Social justice and advocacy is the fourth pillar. The bank is investing and partnering with organizations that actively engage and support laws and policies that address systemic racism, create improvements in worker re-entry and improve economic mobility and skill-based training, which will provide for greater access to jobs and skills for low-wage workers through workforce development programs. The already has committed $1 million to the National Urban League for a workforce development program that focuses on growing individual’s skills and developing the tools that are needed for business success.

In addition to the community financial investments for Fifth Third’s customers and communities, the Executive Diversity Leadership Council’s efforts include an employee-focused workstream to ensure the bank maintains and grows its culture of equality, equity, and inclusion among its workforce.

“It is important that we collaborate with our external and internal stakeholders so that we can serve them in the most effective, impactful, and sustainable ways,” says Kala Gibson, chief enterprise responsibility officer and head of business banking at Fifth Third. “We will continue to review policies and practices to evaluate where comprehensive improvements can be made so that the bank’s employees, customers and communities are fully supported.”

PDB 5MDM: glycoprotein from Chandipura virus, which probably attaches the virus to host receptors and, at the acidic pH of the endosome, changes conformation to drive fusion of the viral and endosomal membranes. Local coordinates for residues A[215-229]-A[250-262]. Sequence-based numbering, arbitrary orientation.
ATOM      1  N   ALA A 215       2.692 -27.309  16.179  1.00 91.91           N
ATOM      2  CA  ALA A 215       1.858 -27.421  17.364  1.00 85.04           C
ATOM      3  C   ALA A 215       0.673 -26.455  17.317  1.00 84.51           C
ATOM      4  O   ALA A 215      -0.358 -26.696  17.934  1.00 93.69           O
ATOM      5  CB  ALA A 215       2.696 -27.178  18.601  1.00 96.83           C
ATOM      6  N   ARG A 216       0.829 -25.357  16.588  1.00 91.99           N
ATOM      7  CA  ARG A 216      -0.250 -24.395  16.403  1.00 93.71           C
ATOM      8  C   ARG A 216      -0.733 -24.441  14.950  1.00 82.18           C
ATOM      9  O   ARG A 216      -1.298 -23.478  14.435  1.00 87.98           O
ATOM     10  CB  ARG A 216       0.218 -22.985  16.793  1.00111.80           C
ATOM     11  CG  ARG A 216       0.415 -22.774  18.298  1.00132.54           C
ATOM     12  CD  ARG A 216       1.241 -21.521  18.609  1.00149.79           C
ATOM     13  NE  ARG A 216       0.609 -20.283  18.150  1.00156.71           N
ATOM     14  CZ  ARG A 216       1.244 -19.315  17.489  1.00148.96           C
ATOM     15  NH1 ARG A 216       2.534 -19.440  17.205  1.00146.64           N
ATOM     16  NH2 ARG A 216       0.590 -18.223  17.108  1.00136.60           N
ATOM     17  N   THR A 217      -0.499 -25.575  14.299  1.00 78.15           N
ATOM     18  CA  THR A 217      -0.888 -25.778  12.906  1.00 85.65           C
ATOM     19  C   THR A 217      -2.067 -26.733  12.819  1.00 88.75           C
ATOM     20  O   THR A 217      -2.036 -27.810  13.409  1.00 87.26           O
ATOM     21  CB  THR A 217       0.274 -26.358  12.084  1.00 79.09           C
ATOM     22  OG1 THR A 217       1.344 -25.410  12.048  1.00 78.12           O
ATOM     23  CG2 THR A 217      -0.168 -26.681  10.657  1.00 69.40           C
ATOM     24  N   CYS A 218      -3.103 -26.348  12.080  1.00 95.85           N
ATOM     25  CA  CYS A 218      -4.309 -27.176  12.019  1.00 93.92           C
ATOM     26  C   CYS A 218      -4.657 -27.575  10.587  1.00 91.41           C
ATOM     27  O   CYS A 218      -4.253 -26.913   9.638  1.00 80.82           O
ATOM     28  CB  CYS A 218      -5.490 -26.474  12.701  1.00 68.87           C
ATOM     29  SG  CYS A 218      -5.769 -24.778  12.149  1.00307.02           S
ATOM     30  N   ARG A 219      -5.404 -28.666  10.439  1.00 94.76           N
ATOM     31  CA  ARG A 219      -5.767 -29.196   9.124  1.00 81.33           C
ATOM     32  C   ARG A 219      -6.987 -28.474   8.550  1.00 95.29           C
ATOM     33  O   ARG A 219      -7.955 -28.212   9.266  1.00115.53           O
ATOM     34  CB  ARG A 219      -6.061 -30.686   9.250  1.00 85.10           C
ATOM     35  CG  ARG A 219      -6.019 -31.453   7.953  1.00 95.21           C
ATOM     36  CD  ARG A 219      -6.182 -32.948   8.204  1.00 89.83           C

Stephanie Smith, Fifth Third’s senior vice president and chief inclusion and diversity officer, explained that while the Bank has long valued inclusion and diversity, its leaders are working to enhance equality among its employees. “We have a responsibility to establish a more equitable workplace, particularly for our Black employees, customers, community members and suppliers,” she says. “While these challenging issues won’t be solved overnight, we are continuing the efforts toward actionable change and we are committed to be a force of advancement.”

The Bank recently unveiled six goals to be achieved by 2025 to support inclusion and diversity within its entire workforce and for its diverse suppliers:

  • Complete unconscious bias awareness training for 100 percent of employees. (This was achieved in 2020.)
  • Ensure the diversity of the bank’s workforce reflects the markets it serves.
  • Grow leadership positions at each management level for women and persons of color.
  • Create a work environment where there is no disparity in race or gender.
  • Advance the bank as a leader in inclusion and diversity.
  • Achieve and sustain a 10 percent supplier diversity spend to increase supply chain inclusion.
  • For more information on Fifth Third Bank’s commitment to racial equity and equality, visit here.